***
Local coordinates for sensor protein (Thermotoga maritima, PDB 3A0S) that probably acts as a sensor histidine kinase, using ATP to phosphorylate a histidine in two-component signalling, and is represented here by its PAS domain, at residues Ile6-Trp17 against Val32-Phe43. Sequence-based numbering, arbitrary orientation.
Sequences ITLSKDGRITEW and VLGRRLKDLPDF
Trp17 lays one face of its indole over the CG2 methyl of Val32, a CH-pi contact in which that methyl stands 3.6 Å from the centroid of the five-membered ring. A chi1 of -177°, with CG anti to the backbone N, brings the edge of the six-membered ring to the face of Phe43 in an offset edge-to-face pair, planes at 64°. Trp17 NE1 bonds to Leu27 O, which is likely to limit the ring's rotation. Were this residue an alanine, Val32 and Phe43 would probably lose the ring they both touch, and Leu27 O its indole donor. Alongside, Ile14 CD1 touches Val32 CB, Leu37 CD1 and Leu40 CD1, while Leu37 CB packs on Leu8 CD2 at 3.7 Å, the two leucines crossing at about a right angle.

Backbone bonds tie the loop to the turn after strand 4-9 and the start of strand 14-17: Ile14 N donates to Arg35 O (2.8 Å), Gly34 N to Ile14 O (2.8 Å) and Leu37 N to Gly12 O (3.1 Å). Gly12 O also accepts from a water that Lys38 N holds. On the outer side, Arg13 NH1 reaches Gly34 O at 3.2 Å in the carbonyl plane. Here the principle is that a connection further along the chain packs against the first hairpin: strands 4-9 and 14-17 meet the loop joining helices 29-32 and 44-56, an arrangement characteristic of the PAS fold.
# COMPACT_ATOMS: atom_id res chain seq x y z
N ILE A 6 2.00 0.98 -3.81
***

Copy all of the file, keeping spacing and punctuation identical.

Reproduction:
Local coordinates for sensor protein (Thermotoga maritima, PDB 3A0S) that probably acts as a sensor histidine kinase, using ATP to phosphorylate a histidine in two-component signalling, and is represented here by its PAS domain, at residues Ile6-Trp17 against Val32-Phe43. Sequence-based numbering, arbitrary orientation.
Sequences ITLSKDGRITEW and VLGRRLKDLPDF
Trp17 lays one face of its indole over the CG2 methyl of Val32, a CH-pi contact in which that methyl stands 3.6 Å from the centroid of the five-membered ring. A chi1 of -177°, with CG anti to the backbone N, brings the edge of the six-membered ring to the face of Phe43 in an offset edge-to-face pair, planes at 64°. Trp17 NE1 bonds to Leu27 O, which is likely to limit the ring's rotation. Were this residue an alanine, Val32 and Phe43 would probably lose the ring they both touch, and Leu27 O its indole donor. Alongside, Ile14 CD1 touches Val32 CB, Leu37 CD1 and Leu40 CD1, while Leu37 CB packs on Leu8 CD2 at 3.7 Å, the two leucines crossing at about a right angle.

Backbone bonds tie the loop to the turn after strand 4-9 and the start of strand 14-17: Ile14 N donates to Arg35 O (2.8 Å), Gly34 N to Ile14 O (2.8 Å) and Leu37 N to Gly12 O (3.1 Å). Gly12 O also accepts from a water that Lys38 N holds. On the outer side, Arg13 NH1 reaches Gly34 O at 3.2 Å in the carbonyl plane. Here the principle is that a connection further along the chain packs against the first hairpin: strands 4-9 and 14-17 meet the loop joining helices 29-32 and 44-56, an arrangement characteristic of the PAS fold.
# COMPACT_ATOMS: atom_id res chain seq x y z
N ILE A 6 2.00 0.98 -3.81